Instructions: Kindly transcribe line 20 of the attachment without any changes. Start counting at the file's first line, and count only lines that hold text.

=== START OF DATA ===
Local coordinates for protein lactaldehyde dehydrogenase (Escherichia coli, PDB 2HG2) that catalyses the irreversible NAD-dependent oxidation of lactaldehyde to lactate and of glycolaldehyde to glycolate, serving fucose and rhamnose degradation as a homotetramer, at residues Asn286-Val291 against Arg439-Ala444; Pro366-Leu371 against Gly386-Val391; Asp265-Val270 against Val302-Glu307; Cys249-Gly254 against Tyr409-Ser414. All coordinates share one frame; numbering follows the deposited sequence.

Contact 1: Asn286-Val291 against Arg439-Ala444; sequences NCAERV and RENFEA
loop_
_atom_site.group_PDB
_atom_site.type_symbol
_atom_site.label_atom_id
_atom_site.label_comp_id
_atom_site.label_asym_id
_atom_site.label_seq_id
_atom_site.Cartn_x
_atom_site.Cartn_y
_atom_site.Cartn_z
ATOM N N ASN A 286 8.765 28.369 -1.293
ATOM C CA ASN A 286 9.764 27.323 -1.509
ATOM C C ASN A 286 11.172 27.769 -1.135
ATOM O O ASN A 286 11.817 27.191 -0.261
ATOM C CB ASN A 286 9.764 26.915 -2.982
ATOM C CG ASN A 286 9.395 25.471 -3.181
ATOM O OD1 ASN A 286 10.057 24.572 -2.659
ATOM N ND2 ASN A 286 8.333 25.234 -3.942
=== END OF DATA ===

ATOM N ND2 ASN A 286 8.333 25.234 -3.942